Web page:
HD Talks

Art and Soul

Posted by on December 20, 2017 in Events

By Stacy Shoemaker Rauen

For a bit of inspiration, HD teamed up with Kevin Barry Fine Art for Art Basel this year. The art consultancy planned a three-day affair (along with iWORKS and Mitchell Gold + Bob Williams) to bring together some two dozen hospitality designers, brand leaders, and hotel developers. The trip included a tour of the late Zaha Hadid’s former 2,541-square-foot residence at the W South Beach, which is now for sale for $6.5 million via ONE Sotheby’s International Realty (many pieces of furniture, including an upward of $800,000 table, are becoming part of a larger museum exhibit); a fabulous rooftop dinner at the Nautilus hotel with immersive art experience from Blackdove and music by DJ Lonely C from Soul Clap, and, of course, VIP access to the Art Basel fair (as well as boat rides to the Art Miami & Context art fairs—only in Miami!). Here, we asked some of the designers and the KBFA team to highlight a few of their favorite pieces discovered as we walked the show with champagne in hand.

Pierre Josselin, Jeffrey Beers International
For this portrait of a woman with a gold background has a very sexy use of colors. She is captivating, and you can’t help but look at her. The strength of a stare is captivating, bringing a human dimension to the art.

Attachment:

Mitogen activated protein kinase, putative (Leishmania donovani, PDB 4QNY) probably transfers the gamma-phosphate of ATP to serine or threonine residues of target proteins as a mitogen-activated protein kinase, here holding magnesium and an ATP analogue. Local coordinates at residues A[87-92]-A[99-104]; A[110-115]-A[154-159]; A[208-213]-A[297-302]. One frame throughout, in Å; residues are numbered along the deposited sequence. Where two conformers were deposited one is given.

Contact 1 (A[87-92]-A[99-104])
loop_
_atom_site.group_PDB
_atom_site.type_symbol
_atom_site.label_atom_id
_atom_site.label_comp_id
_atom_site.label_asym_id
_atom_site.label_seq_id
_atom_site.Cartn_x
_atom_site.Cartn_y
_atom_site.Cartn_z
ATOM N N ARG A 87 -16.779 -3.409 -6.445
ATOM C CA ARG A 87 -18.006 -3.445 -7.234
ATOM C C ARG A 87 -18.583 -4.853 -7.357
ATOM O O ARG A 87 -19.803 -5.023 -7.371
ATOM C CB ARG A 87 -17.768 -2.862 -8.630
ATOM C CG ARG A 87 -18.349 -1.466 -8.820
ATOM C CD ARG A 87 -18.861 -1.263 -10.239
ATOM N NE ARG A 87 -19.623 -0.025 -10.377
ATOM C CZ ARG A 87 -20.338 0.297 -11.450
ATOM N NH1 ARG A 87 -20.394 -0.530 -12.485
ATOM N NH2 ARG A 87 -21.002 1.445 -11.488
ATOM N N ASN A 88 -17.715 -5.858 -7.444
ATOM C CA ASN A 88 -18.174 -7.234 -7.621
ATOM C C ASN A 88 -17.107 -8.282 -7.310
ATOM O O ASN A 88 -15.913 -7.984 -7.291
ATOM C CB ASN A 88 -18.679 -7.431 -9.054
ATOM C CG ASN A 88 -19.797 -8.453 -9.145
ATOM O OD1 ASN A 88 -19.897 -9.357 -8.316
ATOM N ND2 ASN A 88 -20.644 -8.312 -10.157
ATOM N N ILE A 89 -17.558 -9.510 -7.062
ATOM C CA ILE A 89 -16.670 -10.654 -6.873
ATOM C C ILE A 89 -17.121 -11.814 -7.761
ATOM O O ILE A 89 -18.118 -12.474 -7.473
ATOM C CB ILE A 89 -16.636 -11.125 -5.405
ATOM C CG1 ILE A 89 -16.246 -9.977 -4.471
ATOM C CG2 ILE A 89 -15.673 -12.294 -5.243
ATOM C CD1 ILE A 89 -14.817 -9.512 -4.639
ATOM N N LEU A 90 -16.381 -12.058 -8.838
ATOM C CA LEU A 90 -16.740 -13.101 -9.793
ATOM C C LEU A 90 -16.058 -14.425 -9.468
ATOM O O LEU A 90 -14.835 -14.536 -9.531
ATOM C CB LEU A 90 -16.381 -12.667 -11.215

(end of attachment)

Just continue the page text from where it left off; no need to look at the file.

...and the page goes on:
Carlos Cruz-Diez’s piece is mounted on wood with an aluminum strip frame with vertical colored stripes and layered with plexi thins. There’s a beautiful use of colors and structure, and the 3D effect gives some depth to the piece. The image changes as you pass by. It would be an interesting concept for a hotel corridor; As you walk down the hall, the art appears and disappears.

With the three dimensions of polished metal sculpture with a painted inner face, what you see is the reflection of that image. It could work for a current project where the concept is about perception and what you think you see.

I loved the colors and how the artist captured the energy of the city in this painting of New York at night. The technique could be applied to any city project, and it’s a good way to give a strong sense of place.


Allison Barry, Kevin Barry Fine Art
I saw bold artistic movements, such as paintings that look just like photographs but that juxtapose opposites like the New York subway line with nature.

Palms are in and the large-scale palm tree sculpture cutting through the wall was fun.

The delicate rose sculpture was one of my favorites. The strong medium is offset by the delicacy of the thin and light colors of roses.

I saw a lot of sculptures at Art Basel, and I love how this one comes up from the ground.

This painting was incredible in-person and the light captured it so well. It’s simple, but I couldn’t get enough of it. I looked at it from every possible angle. It was truly breathtaking.


Morgan Cook, Tandem
What I loved most about this piece was how the artist used an out-of-the-box technique to entice the viewers and create a multidimensional experience. They took what could otherwise be seen as a fairly simple subject and transformed it into something interactive that has the potential to be perceived differently from many angles.